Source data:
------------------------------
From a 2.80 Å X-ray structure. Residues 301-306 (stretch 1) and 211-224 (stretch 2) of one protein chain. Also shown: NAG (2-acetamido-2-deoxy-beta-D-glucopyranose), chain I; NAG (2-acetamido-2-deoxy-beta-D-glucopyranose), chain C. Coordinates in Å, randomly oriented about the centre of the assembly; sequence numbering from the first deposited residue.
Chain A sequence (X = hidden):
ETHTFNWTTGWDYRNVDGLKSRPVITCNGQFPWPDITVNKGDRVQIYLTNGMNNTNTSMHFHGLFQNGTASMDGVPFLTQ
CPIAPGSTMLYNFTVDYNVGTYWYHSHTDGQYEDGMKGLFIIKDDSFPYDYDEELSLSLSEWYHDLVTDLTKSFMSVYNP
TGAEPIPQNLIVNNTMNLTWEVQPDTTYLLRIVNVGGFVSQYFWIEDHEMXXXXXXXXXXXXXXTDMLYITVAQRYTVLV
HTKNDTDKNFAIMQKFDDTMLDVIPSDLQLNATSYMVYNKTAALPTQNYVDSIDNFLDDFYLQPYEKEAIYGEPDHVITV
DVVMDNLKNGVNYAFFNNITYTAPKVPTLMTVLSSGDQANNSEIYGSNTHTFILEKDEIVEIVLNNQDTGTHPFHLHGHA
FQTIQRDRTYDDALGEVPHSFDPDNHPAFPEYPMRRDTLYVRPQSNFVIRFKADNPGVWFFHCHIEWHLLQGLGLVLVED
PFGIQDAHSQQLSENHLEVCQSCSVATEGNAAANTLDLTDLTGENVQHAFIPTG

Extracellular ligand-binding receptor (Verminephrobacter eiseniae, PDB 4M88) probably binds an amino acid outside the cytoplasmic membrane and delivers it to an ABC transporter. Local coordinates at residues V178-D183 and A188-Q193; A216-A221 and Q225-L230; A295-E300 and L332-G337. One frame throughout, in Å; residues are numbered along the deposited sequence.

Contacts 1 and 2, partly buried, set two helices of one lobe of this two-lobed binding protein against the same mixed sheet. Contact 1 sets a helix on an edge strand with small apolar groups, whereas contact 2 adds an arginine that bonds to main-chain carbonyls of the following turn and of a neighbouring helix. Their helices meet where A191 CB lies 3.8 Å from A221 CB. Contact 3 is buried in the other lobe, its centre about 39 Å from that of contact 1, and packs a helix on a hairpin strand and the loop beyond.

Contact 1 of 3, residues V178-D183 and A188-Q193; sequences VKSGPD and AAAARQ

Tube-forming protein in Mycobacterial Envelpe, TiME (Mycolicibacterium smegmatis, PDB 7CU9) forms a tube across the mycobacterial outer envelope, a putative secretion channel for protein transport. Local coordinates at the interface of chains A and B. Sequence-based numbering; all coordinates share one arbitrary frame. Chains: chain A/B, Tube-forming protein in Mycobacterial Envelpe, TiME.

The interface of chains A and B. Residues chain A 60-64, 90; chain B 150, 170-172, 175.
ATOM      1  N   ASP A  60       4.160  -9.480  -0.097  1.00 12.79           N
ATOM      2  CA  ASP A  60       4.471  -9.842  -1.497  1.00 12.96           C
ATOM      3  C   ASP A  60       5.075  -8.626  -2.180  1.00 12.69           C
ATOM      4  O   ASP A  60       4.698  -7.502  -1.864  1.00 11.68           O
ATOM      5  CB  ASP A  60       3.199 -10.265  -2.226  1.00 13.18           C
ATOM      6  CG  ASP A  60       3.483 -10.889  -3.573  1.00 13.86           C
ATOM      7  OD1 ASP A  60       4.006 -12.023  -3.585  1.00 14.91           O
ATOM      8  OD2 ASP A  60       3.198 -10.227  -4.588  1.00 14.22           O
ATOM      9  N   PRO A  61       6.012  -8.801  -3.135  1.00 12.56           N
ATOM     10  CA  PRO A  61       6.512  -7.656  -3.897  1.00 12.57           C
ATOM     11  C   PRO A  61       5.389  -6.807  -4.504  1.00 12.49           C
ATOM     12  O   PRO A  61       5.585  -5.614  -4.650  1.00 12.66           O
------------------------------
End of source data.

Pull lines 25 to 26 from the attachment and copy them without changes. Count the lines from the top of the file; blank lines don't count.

ATOM     11  C   PRO A  61       5.389  -6.807  -4.504  1.00 12.49           C
ATOM     12  O   PRO A  61       5.585  -5.614  -4.650  1.00 12.66           O